Her car was at Cove Lodge, but she did not want to go back there for it. Those … creatures might still be in the motel or watching it from the dense shrubs and trees and omnipresent shadows that were an integral part of the town. Like Carmel, California, elsewhere along the coast, Moonlight Cove was a town virtually built in a seaside forest. Tessa loved Carmel for its splendid integration of the works of man and nature, where geography and architecture often appeared to be the product of the same sculptor's hand. Right now, however, Moonlight Cove did not draw style and grace from its verdant lushness and artful night shadows, as did Carmel; rather, this town seemed to be dressed in the thinnest veneer of civilization, beneath which something savage—even primal—watched and waited. Every grove of trees and every dark street was not the home of beauty but of the uncanny and of death. She would have found Moonlight Cove far more attractive if every street and alley and lawn and park had been lit with the same plenitude of fluorescent bulbs as the Laundromat in which she had taken refuge Maybe the police had shown up at Cove Lodge by now in response to the screams and commotion. But she would not feel any safer returning there just because cops were around. Cops were part of the problem. They would want to question her about the murders of the other guests. They would find out that Janice had been her sister, and though she might not tell them she was in town to poke into the circumstances of Janice's death, they would suspect as much. If they had participated in a conspiracy to conceal the true nature of Janice's death, they probably wouldn't hesitate to deal with Tessa in a firm and final way.
She had to abandon the car.
But damned if she was going to walk out of town at night. She might be able to hitch a ride on the interstate—perhaps even from an honest trucker instead of a mobile psychopath—but between Moonlight Cove and the freeway, she would have to walk through a dark and semirural landscape, where surely she would be at even greater risk of encountering more of those mysterious beasts that had broken down her motel-room door.
Of course, they had come after her in a relatively public and well-lighted place. She had no real reason to assume that she was safer in this coin-operated laundry than in the middle of the woods. When the membrane of civilization ruptured and the primordial terror burst through, you weren't safe anywhere, not even on the steps of a church, as she had learned in Northern Ireland and elsewhere.
Nevertheless, she would cling to the light and shun the darkness. She had stepped through an invisible wall between the reality she had always known and a different, more hostile world. As long as she remained in that Twilight Zone, it seemed wise to assume that shadows offered even less comfort and security than did bright places.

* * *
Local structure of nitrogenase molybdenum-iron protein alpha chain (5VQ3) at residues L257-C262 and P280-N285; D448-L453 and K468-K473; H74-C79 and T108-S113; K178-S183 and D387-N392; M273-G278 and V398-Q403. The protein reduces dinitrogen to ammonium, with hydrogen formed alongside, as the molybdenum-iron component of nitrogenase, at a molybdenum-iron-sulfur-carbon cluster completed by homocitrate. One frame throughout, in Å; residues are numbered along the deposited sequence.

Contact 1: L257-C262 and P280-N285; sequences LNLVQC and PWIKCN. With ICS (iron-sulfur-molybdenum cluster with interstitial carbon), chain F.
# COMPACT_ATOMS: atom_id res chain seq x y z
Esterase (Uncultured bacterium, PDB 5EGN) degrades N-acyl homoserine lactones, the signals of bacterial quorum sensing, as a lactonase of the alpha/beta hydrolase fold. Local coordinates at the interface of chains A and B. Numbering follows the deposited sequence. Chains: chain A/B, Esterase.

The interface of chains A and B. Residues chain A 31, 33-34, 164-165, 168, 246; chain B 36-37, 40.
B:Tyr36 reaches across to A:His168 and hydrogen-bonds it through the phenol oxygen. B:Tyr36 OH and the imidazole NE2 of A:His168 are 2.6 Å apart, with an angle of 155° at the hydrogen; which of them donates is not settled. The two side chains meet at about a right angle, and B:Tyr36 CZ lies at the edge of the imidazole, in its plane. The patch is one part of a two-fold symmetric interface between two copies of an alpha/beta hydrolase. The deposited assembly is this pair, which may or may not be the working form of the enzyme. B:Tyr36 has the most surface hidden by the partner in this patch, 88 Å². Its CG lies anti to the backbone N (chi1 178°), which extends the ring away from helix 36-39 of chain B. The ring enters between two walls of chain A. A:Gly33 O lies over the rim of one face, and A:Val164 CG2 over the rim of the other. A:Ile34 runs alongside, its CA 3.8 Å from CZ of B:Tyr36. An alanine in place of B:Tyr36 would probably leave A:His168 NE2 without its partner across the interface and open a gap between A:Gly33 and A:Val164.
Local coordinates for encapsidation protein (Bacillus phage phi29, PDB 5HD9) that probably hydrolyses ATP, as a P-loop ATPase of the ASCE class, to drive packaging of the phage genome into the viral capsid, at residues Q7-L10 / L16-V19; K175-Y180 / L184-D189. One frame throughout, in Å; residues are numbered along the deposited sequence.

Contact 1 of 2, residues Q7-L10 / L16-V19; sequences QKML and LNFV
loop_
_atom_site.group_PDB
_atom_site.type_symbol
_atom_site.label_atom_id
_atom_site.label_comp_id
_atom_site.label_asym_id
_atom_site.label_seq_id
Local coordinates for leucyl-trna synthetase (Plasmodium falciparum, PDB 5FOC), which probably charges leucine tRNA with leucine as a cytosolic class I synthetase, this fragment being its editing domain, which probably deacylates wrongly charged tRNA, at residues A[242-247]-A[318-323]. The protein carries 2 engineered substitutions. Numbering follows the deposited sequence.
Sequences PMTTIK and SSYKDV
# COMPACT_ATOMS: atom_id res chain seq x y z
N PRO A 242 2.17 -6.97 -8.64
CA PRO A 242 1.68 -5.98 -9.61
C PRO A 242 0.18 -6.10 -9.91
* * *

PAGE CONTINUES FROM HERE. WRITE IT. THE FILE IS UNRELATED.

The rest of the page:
Which left her with no plan of action. Except to sit in the Laundromat and wait for morning. In daylight she might risk a long walk to the freeway.
The blank glass of the dryer windows returned her stare.
An autumn moth thumped softly against the frosted plastic panels that were suspended under the fluorescent bulbs.
Unable to walk boldly into Moonlight Cove as she had planned, Chrissie retreated from Holliwell Road, heading back the way she had come. She stayed in the woods, moving slowly and cautiously from tree to tree, trying to avoid making a sound that might carry to the nearer of the sentries who had been posted at the intersection.
In a couple of hundred yards, when she was beyond those men's sight and hearing, she moved more aggressively. Eventually she came to one of the houses that lay along the county route. The single-story ranch home was set behind a large front lawn and sheltered by several pines and firs, barely visible now that the moon was waning. No lights were on inside or out, and all was silent.
She needed time to think, and she wanted to get out of the cold, dampish night. Hoping there were no dogs at the house, she hurried to the garage, staying off the gravel driveway to keep from making a lot of noise. As she expected, in addition to the large front door through which the cars entered and exited, there was a smaller side entrance. It was unlocked. She stepped into the garage and closed the door behind her.
"Chrissie Foster, secret agent, penetrated the enemy facility by the bold and clever use of a side door," she said softly.
The secondhand radiance of the sinking moon penetrated the panes in the door and two high, narrow windows on the west wall, but it was insufficient to reveal anything. She could see only a few darkly gleaming curves of chrome and windshield glass, just enough to suggest the presence of two cars.